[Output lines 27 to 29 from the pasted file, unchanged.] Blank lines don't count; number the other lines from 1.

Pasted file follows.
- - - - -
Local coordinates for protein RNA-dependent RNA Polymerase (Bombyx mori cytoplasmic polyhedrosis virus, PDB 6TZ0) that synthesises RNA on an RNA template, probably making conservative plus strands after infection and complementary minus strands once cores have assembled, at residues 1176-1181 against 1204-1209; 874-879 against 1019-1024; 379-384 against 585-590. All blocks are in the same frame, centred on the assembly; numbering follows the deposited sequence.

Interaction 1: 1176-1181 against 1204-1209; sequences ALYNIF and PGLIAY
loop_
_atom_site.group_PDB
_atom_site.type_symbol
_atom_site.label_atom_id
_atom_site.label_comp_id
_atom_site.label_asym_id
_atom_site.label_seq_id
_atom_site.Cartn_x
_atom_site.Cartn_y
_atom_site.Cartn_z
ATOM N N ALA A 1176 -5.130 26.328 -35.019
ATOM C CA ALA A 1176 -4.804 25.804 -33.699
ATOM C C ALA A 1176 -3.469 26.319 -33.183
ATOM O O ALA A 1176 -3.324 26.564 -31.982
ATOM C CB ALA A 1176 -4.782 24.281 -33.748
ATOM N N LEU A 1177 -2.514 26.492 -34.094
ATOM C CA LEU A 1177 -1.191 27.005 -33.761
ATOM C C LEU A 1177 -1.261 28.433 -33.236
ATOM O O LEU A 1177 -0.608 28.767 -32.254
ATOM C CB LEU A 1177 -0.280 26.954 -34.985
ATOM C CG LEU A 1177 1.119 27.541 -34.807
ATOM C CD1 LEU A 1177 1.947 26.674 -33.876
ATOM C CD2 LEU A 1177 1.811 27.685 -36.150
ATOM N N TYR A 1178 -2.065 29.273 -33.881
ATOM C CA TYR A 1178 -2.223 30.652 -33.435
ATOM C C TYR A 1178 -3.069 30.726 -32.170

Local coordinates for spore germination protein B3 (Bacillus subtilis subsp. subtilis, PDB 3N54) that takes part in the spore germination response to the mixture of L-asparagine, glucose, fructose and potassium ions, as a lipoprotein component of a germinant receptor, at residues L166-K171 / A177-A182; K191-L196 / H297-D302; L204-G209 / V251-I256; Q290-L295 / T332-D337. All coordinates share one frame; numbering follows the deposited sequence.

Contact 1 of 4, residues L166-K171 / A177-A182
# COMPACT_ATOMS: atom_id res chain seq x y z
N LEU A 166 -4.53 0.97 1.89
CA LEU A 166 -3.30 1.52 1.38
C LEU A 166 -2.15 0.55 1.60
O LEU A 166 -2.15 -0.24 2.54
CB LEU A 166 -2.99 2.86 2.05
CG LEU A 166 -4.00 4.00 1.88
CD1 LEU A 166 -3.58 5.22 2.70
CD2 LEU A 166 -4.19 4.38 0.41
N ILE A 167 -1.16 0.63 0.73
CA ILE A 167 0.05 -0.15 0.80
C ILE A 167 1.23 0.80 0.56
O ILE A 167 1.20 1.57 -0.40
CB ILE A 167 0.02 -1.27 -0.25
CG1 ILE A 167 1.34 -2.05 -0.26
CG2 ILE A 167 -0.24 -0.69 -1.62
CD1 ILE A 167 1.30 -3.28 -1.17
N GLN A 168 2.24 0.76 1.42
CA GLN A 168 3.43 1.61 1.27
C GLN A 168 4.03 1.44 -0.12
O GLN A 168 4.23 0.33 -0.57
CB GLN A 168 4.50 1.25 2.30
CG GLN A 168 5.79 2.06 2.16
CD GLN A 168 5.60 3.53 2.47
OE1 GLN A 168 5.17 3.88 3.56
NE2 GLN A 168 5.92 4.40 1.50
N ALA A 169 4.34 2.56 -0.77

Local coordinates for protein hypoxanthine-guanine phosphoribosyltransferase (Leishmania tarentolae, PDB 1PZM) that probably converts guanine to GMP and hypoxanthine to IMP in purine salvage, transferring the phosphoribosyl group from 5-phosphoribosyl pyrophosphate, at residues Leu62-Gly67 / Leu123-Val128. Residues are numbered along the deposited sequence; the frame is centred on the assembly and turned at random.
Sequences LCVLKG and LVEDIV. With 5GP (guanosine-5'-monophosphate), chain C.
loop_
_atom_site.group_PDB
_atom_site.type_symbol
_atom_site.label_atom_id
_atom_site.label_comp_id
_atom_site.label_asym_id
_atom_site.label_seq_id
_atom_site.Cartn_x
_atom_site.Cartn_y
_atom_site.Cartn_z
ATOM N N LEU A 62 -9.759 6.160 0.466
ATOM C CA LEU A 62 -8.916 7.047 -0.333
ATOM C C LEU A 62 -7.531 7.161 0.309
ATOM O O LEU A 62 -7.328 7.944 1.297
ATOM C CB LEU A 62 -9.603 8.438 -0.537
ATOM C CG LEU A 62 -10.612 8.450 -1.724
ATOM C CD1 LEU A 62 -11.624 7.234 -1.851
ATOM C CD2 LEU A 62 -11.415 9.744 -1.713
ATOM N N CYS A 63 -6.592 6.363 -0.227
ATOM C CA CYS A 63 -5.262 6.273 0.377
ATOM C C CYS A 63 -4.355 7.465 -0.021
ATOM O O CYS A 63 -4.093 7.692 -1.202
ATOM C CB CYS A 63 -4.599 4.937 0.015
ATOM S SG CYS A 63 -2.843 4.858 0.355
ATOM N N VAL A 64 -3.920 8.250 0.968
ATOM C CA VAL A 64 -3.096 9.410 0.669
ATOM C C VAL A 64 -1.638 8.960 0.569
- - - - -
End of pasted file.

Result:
ATOM C CA TYR A 1178 -2.223 30.652 -33.435
ATOM C C TYR A 1178 -3.069 30.726 -32.170

Local coordinates for spore germination protein B3 (Bacillus subtilis subsp. subtilis, PDB 3N54) that takes part in the spore germination response to the mixture of L-asparagine, glucose, fructose and potassium ions, as a lipoprotein component of a germinant receptor, at residues L166-K171 / A177-A182; K191-L196 / H297-D302; L204-G209 / V251-I256; Q290-L295 / T332-D337. All coordinates share one frame; numbering follows the deposited sequence.